This is Part 53, the final instalment in our year-long series, The Monuments Men. It’s been a century since Niagara-on-the-Lake’s iconic clock tower cenotaph was erected. Then, in 1926, the Township of Niagara unveiled its own memorial in Queenston. In recognition of those who fought and died in two world wars and beyond, NOTL historian Ron Dale researched the stories of the people – all men – whose names are engraved on the two cenotaphs. This series of stories documented and remembers the sacrifices of those commemorated on the municipal memorial in Queenston.
Special to The Lake Report
Donald Francis Parr was a 21-year-old apprentice typesetter working for the Niagara Falls Review when he volunteered to go to war.
He was born on March 9, 1921, son of Harold Benson Parr and Ailene McLean of St. Davids, when young Donald attended school.
Parr enlisted in Hamilton on July 20, 1942, and his training seems to have been geared toward a role in the Royal Canadian Army Service Corps.
For more than a year, until Aug. 19, 1943, he attended the Canadian Army Trades School in Hamilton and then the Canadian Technical College in Newmarket until the end of September.
He was then sent to Aldershot, N.S., for the Infantry Training Course, where he qualified in small arms, machine-guns, mortars and grenades.
His training continued in Canada, with Parr learning to operate military vehicles. Finally, considered trained sufficiently to go to war, he boarded a ship in Halifax and arrived in the U.K. on April 18, 1944, reporting for duty to the Number 4 Canadian Infantry Reinforcement Unit.
He was sent to the Mediterranean theatre of war where the 1st Division of the Canadian Army had fought in Sicily from July 10 to Aug. 6, 1943, and in Italy since Sept. 3. 1943.
Parr disembarked in Italy on May 3, 1944, to join the Hastings and Prince Edward Regiment, known as the “Hasty P’s.”
He reached the regiment on May 16 as its members prepared to attack the Hitler Line, a heavily defended German position. For the next 10 months, the Hasty P’s fought in numerous large-scale battles and minor skirmishes. Casualties were heavy but Parr came through it unscathed.
On March 10, 1945, the Hasty P’s boarded landing ships in Leghorn (Livorno), Italy, and landed the following day in Marseilles, France. The men climbed into a waiting convoy of trucks and headed north to participate in the liberation of Holland.
The men were in good spirits. The Germans were slowly retreating on all fronts.
Iconic Canadian author Farley Mowat, an officer of the Hasty P’s, who wrote about his experiences in “The Regiment,” explained that “the end of the war itself was coming close – closer with each mile the convoy travelled.”
On March 10, the convoy reached Belgium and the regiment rested there. Mowat wrote that “many believed they would not again see battle.” They were wrong.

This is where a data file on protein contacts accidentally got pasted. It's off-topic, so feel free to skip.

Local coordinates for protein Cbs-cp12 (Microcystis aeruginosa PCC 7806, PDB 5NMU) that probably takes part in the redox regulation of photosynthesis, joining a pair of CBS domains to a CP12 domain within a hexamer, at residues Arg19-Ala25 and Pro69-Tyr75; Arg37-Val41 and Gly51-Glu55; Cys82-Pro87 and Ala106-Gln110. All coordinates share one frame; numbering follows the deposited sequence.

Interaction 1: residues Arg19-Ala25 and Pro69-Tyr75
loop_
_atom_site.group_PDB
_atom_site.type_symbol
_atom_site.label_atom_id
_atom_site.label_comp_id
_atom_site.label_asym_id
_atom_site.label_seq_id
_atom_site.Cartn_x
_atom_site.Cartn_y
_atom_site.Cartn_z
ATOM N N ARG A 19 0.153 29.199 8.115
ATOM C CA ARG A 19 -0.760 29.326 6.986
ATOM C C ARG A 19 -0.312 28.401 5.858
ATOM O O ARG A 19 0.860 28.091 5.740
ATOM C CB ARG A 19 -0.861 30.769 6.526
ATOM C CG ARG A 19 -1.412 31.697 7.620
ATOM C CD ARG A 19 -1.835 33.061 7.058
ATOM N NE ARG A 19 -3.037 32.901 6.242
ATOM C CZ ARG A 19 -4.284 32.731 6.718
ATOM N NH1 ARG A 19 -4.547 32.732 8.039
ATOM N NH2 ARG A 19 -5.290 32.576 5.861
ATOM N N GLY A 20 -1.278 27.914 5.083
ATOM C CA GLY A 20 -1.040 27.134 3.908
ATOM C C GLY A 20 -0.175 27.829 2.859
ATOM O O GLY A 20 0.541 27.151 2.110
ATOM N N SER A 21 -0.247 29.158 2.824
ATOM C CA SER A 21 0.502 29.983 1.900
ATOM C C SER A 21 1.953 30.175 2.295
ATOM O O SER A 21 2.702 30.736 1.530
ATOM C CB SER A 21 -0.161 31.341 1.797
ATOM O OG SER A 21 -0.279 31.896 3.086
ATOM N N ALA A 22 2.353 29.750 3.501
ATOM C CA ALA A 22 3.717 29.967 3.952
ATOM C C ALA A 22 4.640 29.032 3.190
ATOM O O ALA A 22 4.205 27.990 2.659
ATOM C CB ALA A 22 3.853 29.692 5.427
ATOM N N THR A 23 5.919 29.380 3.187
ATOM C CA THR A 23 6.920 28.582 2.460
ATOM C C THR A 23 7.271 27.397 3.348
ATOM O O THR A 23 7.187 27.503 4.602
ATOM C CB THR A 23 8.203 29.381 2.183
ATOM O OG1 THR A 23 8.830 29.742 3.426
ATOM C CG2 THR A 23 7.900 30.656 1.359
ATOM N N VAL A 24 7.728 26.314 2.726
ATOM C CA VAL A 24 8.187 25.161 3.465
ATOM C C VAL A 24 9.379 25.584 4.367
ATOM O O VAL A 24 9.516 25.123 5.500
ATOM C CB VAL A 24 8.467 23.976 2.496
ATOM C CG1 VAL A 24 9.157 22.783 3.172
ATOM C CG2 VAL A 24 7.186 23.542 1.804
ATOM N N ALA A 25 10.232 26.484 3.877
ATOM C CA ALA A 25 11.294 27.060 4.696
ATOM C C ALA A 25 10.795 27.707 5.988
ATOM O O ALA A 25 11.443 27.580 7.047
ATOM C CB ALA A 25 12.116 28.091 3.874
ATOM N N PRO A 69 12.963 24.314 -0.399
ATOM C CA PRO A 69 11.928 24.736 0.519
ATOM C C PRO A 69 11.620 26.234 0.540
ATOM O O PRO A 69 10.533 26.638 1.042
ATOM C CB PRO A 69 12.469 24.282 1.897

On April 3, they were ordered to the front to participate in a final campaign to cut off half of the German Army tenaciously defending its positions in Holland.
The regiment’s task was to move from Zutphen across the Ijssel River and advance toward Apeldoorn. On April 12, their attack began, with the regiment ferried across the Ijssel in amphibious Buffalo armoured vehicles.
The men suffered casualties in the advance toward Apeldoorn but continued the assault, resisted by pockets of well-armed German defenders. On the night of April 16 to 17, Apeldoorn was liberated. Canadian soldiers could revel in the party-like atmosphere as the long-suffering citizens of Apeldoorn welcomed their liberators.
There was still more to do. Passing through Apeldoorn, the Hasty P soldiers, riding on tanks, approached the Nieuwmilligen Forest on April 17.
The forest concealed fanatical soldiers of the infamous “SS,” in this case Dutch Nazis, who would fight until the last man and not risk capture by their formerly oppressed Dutch neighbours.
The fight was a fierce one, with German anti-tank artillery, mortars, cannons, machine-guns and rifles taking their toll on the advancing Canadians. Casualties were heavy.
Among those killed in action on April 17, 1945, was Lance-Cpl. Donald Parr, the last man from Niagara-on-the-Lake to be killed in the Second World War.
This was the final action fought by the Hastings and Prince Edward Regiment. Its members were withdrawn from the front on April 23. On May 5, the German forces in Holland surrendered and two days later all German forces in Europe followed suit.
May 8 was declared Victory in Europe (VE) Day. Donald Parr had been killed three weeks before the end of the war in Europe.
He lies buried in the Holten Canadian Military Cemetery in Holland and is commemorated on the Niagara Township War Memorial in Queenston.